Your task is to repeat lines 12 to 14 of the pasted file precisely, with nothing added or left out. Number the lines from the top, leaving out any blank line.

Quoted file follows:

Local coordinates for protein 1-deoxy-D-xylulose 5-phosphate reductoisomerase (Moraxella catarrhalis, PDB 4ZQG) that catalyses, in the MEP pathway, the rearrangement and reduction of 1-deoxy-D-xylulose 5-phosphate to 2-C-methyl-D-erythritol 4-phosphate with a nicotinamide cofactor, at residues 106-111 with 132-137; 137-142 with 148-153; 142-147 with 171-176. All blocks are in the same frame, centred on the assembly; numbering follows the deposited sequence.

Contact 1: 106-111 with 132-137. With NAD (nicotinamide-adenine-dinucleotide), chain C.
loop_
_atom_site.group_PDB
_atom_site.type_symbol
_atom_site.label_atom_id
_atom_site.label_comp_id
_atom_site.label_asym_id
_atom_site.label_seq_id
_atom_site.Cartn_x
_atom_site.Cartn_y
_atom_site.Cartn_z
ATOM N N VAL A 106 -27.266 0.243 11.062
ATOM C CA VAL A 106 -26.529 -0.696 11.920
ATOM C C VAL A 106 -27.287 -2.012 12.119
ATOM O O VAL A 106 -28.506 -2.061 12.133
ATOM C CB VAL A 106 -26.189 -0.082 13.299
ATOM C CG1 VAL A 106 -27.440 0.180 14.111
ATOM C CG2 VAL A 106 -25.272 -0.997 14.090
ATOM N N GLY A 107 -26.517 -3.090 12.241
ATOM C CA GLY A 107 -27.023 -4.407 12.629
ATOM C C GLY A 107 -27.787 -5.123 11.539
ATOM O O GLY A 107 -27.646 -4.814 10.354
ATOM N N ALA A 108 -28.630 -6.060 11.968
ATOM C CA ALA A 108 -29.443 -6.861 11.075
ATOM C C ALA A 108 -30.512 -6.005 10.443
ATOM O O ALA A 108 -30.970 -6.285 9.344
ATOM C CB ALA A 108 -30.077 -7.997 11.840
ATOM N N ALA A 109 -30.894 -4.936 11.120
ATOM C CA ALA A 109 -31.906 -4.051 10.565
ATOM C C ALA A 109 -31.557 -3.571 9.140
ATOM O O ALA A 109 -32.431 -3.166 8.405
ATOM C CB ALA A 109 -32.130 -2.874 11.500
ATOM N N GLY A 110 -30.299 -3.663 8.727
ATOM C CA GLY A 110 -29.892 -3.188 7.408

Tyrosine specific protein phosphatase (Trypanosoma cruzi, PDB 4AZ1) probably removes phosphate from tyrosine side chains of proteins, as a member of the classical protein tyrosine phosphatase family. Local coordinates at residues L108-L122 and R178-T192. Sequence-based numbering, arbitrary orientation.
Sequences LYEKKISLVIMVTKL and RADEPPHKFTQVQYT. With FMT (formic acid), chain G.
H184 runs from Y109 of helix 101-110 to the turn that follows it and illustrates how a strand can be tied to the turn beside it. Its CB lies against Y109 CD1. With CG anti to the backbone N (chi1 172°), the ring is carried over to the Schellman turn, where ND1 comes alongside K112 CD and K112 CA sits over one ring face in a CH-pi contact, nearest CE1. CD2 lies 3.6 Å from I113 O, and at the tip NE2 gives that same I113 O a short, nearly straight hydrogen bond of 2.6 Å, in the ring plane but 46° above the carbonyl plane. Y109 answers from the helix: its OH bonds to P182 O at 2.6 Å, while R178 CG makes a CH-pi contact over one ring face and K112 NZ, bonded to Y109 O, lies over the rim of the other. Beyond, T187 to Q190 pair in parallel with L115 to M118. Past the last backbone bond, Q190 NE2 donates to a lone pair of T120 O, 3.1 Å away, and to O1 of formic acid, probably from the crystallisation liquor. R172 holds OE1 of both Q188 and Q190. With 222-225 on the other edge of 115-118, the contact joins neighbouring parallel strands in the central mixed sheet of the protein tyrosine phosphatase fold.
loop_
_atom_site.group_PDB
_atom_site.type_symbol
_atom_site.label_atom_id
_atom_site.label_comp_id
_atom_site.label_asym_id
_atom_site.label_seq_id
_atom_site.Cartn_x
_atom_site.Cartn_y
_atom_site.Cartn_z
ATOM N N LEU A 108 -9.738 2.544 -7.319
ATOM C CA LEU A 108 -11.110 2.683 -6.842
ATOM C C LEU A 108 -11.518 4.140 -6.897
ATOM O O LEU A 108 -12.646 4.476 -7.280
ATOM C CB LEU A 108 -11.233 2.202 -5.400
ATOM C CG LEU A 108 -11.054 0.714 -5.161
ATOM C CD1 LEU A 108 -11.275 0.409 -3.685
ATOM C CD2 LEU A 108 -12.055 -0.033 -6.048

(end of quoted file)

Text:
_atom_site.Cartn_z
ATOM N N VAL A 106 -27.266 0.243 11.062
ATOM C CA VAL A 106 -26.529 -0.696 11.920